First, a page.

This post will come after Remedy chapter 2, which is a little emotional/disturbing.
So here is a sweet little fairy tale.-
Elena had cried herself to sleep every night for the past month. Her husband had been in the Air Force. He was a cook (under the job title: services.) Unfortunately, the services department got deployed almost as much as pilots and security forces. He had been aboard a transport plane that got shot down somewhere over the Pacific Ocean. It didn’t matter where. All Elena knew was that he was gone and she was stuck living in their house on Hickam Air Force base in Honolulu, Hawaii.
Elena had nothing to do but hang out on the beach with the tourists. Since she had no interest in the ‘beach partying’, she brought a supply of trash bags, combing up and down the beach collecting trash. No one would really question it since she didn’t look homeless, nor did she sell the trash/recyclables. (She simply moved everything to the nearest dumpsters.)
One day she stayed out longer than usual. It was a warm night and she had no interest in going home. So she walked along the tide pools exploring down the shore until she found what appeared to be an injured shark. A normal person would have been frightened. But for Elena, this was just another creature in need of help. With all her strength she pushed the creature back into the water. She massaged the sides of the animal until it began to find it’s rhythm, swimming on its own.
“Say hi to my husband,” Elena muttered as she turned to leave. She still wore her wedding ring. That was the first time she thought about taking it off and hurling it into the ocean. There had been no funeral; no corpse, no closure. He belonged to the ocean.
“I remember your husband,” the voice echoed on the wind. “He was a beautiful, kind, soul: one of many who have died in my arms.”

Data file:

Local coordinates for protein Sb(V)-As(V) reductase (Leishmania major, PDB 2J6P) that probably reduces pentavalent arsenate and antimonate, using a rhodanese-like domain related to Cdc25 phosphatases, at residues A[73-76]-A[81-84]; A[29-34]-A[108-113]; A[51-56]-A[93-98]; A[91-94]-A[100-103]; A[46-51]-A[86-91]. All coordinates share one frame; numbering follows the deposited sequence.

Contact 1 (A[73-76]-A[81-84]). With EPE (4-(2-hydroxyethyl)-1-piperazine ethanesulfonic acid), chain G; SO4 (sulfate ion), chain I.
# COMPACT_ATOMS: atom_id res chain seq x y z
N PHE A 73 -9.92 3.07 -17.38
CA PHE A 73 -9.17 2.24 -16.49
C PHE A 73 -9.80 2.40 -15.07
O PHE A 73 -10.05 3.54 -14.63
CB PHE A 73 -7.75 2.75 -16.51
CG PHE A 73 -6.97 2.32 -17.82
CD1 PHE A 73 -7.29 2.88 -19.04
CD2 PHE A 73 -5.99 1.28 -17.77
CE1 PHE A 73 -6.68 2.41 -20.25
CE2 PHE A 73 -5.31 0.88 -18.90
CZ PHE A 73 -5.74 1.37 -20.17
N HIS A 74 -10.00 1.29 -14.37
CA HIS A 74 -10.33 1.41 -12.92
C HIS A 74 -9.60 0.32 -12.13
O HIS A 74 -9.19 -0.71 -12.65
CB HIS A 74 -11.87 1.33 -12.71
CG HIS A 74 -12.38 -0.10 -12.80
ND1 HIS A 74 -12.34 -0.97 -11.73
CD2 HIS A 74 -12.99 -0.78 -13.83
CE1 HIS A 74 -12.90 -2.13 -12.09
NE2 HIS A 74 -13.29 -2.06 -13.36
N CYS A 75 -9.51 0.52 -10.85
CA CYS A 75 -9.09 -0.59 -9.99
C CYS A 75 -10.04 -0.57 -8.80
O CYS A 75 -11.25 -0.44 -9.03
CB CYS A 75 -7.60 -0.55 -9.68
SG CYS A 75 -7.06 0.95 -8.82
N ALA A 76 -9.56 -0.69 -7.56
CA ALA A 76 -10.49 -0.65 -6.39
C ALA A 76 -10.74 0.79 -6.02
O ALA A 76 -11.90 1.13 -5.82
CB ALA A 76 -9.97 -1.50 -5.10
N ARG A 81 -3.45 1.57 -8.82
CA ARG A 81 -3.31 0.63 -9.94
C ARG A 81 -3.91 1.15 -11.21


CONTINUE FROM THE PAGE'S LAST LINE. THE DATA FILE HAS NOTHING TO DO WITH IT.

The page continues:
Elena turned around, half expecting to see a talking shark. But what stood before her was a woman made of water.
“Who are you?”
“I am an ocean goddess. As a gift for your kindness, I will send you one of my sons.”
“I have many children. One of my youngest, he is a painter, a dreamer. I have faith that he will be a good provider and a good friend.” With that, the woman vanished.
Elena went home and went to sleep. She assumed what she was nothing more than a dream or hallucination brought on by lack of sleep. The next morning she went to the beach as she usually did. But she saw something strange. Someone appeared to be sleeping on a flotation device just off the shore. “Hello?”
The half-naked man sat up. He had tan skin the color of caramel candy and wore his long dark brown hair in braids. As he sat up Elena swore she could see wings made of pastel-colored light.
He dove off the ‘raft’ and swam to shore. “So this is Hawaii?” he said in a soft gentle voice. Some might call him a stoner or a flower child.
But to Elena he sounded like a surfer; a child of the ocean. “Welcome to Honolulu.”
The man smiled. “You must be Elena.”
“Yeah,” she replied, entranced by his beauty. His jeans hung loose, weighted down with ocean water, allowing her a view of his chiseled abs and hips.
“You can call me Isaiah.”
The words send shivers down Elena’s spine. “T-That was my husband’s name.”